When balconies or decks collapse, the consequences can be horrific. In Berkeley in California the collapse of a balcony at an apartment complex killed five people and injured eight early Tuesday.
It was the most serious of a number of such incidents in recent years. The Los Angeles Times reported a party was underway the fourth-floor unit about 12:41 a.m. when the collapse took place. As many as 13 people may have been on the balcony when it fell.
The apartment complex is popular with UC students and visitors. Photos on social media, showed debris on the sidewalk where the balcony fell. A portion of the collapsed balcony was resting atop the balcony directly below it.
My thoughts are with the families of those who died. The tragedy has parallels with a second-floor balcony collapse at the University of Virginia in 1997.
The balcony was filled with people seeking a view of the University of Virginia’s graduation ceremony. The collapse of the balcony at a 175-year-old faculty residence building, designed by Thomas Jefferson, killed one person and injured 18. Those on the balcony fell about 15 feet. Many of the injured were on a walkway beneath the balcony.
The incident led to about 20 claims against the Commonwealth of Virginia, 13 of which were settled for a total of $601,500, with the average amount being about $45,000 per claim.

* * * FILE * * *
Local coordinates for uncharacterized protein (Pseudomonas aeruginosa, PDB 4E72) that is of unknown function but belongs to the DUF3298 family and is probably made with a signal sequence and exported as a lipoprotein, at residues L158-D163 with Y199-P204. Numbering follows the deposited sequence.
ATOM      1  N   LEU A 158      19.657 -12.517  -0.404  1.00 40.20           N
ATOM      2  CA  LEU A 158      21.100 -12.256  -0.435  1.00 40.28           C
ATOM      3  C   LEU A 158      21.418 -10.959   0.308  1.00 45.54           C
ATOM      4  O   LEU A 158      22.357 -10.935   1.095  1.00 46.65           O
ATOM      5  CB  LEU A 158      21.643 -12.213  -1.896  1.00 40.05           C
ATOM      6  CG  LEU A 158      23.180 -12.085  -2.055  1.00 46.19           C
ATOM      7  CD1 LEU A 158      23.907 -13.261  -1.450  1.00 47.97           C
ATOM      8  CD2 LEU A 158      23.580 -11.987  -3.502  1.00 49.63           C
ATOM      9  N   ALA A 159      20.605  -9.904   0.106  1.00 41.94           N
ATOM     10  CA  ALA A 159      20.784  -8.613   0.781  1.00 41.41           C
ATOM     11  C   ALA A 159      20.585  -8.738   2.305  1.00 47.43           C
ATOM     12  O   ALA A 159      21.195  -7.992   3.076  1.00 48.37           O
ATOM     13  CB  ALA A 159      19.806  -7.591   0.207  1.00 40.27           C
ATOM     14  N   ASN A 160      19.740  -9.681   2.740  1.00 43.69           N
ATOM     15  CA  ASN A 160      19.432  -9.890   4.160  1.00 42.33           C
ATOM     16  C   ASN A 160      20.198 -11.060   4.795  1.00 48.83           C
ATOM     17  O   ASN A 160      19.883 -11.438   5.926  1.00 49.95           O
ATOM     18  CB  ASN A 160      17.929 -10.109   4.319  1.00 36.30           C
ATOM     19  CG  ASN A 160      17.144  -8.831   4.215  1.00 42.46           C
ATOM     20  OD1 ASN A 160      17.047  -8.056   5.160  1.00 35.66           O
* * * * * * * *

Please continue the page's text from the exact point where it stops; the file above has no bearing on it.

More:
While balcony and deck collapses are still relatively rare, there is evidence that they are becoming more frequent. In a recent article civil engineer J. David Gardner wrote that more than 6,000 people suffer injuries every year in incidents involving the structural failure or collapse of a deck or porch. The information is based data from the Consumer Product Safety Commission.
These cases often reveal construction and construction flaws and shortcuts, as well as a lack of the requisite inspection and permit. Older decks are now reaching the age when collapse is more likely. Last year two dozen family members were injured in a deck collapse in New Albany, Indiana. Family members sued the builders of the deck claiming they neglected their responsibility to maintain and inspect its condition. They also posted a YouTube video of the collapse.
The law of premises liability comes into play in these cases. In Virginia, a landlord only has a duty to maintain in a reasonably safe condition parts of a leased property that are reserved for the common use of tenants. However, a property owner has a duty to keep a balcony or a deck used by visitors in a property such as a hotel, a store or a restaurant in a safe condition. See our Virginia Personal injury lawyers’ article about the dangers of deck collapses.
Cooper Hurley Injury Lawyers is the author of Top 10 Tips if You Are Injured at a Store, Hotel or Restaurant in Virginia, which can be ordered on our website. Call Cooper Hurley Injury Lawyers at 757.455.0077.